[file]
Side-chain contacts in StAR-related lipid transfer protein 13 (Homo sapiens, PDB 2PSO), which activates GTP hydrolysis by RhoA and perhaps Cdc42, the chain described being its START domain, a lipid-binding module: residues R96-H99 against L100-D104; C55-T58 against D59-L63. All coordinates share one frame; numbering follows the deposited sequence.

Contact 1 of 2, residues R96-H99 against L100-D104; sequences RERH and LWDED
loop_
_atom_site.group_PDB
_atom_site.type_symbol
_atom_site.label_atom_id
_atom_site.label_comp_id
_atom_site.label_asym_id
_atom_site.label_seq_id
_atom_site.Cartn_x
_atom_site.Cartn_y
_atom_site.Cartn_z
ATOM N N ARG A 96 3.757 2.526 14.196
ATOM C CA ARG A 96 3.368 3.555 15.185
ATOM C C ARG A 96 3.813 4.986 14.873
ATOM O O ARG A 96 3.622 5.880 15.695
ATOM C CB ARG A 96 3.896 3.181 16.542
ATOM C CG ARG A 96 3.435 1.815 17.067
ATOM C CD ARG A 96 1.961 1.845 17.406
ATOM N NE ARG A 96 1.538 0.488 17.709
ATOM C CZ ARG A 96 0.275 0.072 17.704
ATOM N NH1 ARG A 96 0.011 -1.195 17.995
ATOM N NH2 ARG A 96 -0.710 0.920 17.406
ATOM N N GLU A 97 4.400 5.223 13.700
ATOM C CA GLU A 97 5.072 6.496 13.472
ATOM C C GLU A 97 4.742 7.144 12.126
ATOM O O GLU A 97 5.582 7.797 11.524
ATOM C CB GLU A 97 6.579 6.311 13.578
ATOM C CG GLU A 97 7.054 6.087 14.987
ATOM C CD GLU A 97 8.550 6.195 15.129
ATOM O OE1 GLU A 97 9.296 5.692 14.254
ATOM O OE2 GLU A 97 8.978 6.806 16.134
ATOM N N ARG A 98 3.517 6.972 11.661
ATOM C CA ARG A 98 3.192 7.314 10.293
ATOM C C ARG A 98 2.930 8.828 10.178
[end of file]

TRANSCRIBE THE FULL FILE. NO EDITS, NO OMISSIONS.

Side-chain contacts in StAR-related lipid transfer protein 13 (Homo sapiens, PDB 2PSO), which activates GTP hydrolysis by RhoA and perhaps Cdc42, the chain described being its START domain, a lipid-binding module: residues R96-H99 against L100-D104; C55-T58 against D59-L63. All coordinates share one frame; numbering follows the deposited sequence.

Contact 1 of 2, residues R96-H99 against L100-D104; sequences RERH and LWDED
loop_
_atom_site.group_PDB
_atom_site.type_symbol
_atom_site.label_atom_id
_atom_site.label_comp_id
_atom_site.label_asym_id
_atom_site.label_seq_id
_atom_site.Cartn_x
_atom_site.Cartn_y
_atom_site.Cartn_z
ATOM N N ARG A 96 3.757 2.526 14.196
ATOM C CA ARG A 96 3.368 3.555 15.185
ATOM C C ARG A 96 3.813 4.986 14.873
ATOM O O ARG A 96 3.622 5.880 15.695
ATOM C CB ARG A 96 3.896 3.181 16.542
ATOM C CG ARG A 96 3.435 1.815 17.067
ATOM C CD ARG A 96 1.961 1.845 17.406
ATOM N NE ARG A 96 1.538 0.488 17.709
ATOM C CZ ARG A 96 0.275 0.072 17.704
ATOM N NH1 ARG A 96 0.011 -1.195 17.995
ATOM N NH2 ARG A 96 -0.710 0.920 17.406
ATOM N N GLU A 97 4.400 5.223 13.700
ATOM C CA GLU A 97 5.072 6.496 13.472
ATOM C C GLU A 97 4.742 7.144 12.126
ATOM O O GLU A 97 5.582 7.797 11.524
ATOM C CB GLU A 97 6.579 6.311 13.578
ATOM C CG GLU A 97 7.054 6.087 14.987
ATOM C CD GLU A 97 8.550 6.195 15.129
ATOM O OE1 GLU A 97 9.296 5.692 14.254
ATOM O OE2 GLU A 97 8.978 6.806 16.134
ATOM N N ARG A 98 3.517 6.972 11.661
ATOM C CA ARG A 98 3.192 7.314 10.293
ATOM C C ARG A 98 2.930 8.828 10.178